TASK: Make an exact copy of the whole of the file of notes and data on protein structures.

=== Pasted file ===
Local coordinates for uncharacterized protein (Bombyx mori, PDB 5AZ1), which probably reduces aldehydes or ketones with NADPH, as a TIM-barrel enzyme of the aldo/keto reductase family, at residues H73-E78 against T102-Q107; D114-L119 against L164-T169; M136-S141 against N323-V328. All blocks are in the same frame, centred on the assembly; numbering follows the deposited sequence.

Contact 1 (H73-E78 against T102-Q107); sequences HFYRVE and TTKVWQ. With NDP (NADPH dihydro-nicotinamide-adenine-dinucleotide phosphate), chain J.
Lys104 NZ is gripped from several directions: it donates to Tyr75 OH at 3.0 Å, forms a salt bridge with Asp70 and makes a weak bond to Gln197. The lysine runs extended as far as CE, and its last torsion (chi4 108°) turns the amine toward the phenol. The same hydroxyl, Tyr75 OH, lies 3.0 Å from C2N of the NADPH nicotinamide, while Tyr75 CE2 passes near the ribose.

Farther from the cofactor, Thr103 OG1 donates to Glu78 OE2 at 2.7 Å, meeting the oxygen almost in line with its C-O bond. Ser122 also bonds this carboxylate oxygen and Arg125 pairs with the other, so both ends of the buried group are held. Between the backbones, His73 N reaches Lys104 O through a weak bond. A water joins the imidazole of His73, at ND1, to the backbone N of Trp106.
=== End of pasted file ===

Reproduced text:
Local coordinates for uncharacterized protein (Bombyx mori, PDB 5AZ1), which probably reduces aldehydes or ketones with NADPH, as a TIM-barrel enzyme of the aldo/keto reductase family, at residues H73-E78 against T102-Q107; D114-L119 against L164-T169; M136-S141 against N323-V328. All blocks are in the same frame, centred on the assembly; numbering follows the deposited sequence.

Contact 1 (H73-E78 against T102-Q107); sequences HFYRVE and TTKVWQ. With NDP (NADPH dihydro-nicotinamide-adenine-dinucleotide phosphate), chain J.
Lys104 NZ is gripped from several directions: it donates to Tyr75 OH at 3.0 Å, forms a salt bridge with Asp70 and makes a weak bond to Gln197. The lysine runs extended as far as CE, and its last torsion (chi4 108°) turns the amine toward the phenol. The same hydroxyl, Tyr75 OH, lies 3.0 Å from C2N of the NADPH nicotinamide, while Tyr75 CE2 passes near the ribose.

Farther from the cofactor, Thr103 OG1 donates to Glu78 OE2 at 2.7 Å, meeting the oxygen almost in line with its C-O bond. Ser122 also bonds this carboxylate oxygen and Arg125 pairs with the other, so both ends of the buried group are held. Between the backbones, His73 N reaches Lys104 O through a weak bond. A water joins the imidazole of His73, at ND1, to the backbone N of Trp106.